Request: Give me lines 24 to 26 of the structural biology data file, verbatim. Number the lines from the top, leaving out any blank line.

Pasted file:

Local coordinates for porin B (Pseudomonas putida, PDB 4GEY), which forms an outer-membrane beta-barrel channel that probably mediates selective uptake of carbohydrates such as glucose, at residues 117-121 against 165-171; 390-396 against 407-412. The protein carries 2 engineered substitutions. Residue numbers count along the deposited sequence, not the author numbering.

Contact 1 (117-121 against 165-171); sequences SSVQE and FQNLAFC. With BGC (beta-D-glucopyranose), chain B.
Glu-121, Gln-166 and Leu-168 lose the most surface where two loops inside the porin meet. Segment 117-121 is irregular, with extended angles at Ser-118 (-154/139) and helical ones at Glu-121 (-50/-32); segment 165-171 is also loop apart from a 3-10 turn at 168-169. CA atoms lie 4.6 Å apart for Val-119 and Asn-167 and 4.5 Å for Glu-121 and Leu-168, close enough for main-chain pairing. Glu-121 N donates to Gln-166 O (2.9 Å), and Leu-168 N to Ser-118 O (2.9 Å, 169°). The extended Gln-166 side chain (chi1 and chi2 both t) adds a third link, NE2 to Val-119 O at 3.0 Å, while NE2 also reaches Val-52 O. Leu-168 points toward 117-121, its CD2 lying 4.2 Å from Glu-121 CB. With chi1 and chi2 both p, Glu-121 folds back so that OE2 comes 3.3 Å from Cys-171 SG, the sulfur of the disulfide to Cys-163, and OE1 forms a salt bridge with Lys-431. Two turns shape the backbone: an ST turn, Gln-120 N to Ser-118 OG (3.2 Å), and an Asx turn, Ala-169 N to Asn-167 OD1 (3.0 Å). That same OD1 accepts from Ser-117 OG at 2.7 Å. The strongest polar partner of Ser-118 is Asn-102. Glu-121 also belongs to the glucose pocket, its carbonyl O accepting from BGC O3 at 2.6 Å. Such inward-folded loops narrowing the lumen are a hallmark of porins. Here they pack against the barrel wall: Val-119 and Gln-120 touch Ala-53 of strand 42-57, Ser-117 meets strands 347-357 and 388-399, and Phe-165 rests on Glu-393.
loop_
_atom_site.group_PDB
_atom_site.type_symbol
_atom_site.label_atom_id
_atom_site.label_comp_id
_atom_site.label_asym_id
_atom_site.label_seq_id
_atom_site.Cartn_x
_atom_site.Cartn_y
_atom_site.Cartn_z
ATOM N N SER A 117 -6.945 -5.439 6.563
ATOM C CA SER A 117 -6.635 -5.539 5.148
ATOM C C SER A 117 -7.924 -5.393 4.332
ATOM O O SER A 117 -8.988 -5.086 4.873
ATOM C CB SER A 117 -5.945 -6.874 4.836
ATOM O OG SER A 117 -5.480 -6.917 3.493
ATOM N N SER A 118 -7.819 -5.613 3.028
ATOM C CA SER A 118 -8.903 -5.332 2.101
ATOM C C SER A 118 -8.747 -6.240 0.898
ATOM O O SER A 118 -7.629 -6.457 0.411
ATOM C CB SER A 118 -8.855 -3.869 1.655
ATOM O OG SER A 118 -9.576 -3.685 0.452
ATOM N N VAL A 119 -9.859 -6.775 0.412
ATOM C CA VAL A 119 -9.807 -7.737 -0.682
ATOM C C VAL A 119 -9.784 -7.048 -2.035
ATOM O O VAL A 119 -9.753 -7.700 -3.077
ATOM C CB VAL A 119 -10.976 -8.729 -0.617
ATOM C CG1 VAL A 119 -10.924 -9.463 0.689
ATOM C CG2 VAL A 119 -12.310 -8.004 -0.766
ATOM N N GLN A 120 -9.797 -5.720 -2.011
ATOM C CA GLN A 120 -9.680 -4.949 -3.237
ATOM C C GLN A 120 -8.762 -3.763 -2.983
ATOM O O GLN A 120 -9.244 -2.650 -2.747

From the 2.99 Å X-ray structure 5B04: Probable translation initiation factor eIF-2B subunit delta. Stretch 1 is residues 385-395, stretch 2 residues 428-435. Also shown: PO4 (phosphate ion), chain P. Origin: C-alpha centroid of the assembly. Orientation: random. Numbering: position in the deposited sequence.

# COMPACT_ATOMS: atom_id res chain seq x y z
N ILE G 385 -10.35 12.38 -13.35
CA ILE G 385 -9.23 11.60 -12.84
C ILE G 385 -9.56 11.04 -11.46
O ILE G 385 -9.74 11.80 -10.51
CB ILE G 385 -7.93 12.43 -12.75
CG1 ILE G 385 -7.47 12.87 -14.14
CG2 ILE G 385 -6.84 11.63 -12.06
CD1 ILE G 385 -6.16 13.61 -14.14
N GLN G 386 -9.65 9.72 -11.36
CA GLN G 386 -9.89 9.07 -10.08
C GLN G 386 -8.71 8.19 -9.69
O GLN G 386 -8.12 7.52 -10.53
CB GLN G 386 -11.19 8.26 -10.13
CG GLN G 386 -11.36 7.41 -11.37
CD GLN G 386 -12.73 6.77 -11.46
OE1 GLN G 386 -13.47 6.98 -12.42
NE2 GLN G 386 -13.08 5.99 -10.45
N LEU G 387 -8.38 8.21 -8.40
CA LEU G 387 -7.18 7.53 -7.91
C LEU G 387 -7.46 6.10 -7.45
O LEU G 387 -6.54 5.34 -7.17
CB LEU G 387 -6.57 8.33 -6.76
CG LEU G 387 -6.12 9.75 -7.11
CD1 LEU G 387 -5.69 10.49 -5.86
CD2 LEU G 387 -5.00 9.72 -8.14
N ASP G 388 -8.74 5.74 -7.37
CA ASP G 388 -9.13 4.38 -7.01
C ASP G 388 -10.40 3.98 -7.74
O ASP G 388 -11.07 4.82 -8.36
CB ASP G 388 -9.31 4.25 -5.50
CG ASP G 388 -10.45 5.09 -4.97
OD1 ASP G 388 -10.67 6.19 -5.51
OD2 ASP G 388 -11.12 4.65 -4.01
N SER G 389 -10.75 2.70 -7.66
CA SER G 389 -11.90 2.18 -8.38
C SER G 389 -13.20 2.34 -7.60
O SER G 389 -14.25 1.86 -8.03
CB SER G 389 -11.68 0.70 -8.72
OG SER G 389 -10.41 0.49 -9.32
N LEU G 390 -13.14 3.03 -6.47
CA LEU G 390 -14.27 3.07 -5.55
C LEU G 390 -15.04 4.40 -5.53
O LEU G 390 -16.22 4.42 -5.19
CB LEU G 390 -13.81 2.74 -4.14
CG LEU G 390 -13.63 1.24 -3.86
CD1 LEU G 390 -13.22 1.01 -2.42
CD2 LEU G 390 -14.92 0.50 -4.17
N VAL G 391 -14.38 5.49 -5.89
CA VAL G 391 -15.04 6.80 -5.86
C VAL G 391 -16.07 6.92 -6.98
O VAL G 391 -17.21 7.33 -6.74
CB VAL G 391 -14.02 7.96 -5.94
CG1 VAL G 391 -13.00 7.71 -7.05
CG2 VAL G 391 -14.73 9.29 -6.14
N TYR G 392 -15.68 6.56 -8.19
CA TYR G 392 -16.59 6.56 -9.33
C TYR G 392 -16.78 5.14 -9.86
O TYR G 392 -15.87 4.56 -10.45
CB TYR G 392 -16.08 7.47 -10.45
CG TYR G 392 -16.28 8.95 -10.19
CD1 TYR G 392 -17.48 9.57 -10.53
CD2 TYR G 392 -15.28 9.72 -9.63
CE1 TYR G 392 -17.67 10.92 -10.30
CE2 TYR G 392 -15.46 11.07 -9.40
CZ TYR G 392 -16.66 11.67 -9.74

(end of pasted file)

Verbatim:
ATOM C CB SER A 118 -8.855 -3.869 1.655
ATOM O OG SER A 118 -9.576 -3.685 0.452
ATOM N N VAL A 119 -9.859 -6.775 0.412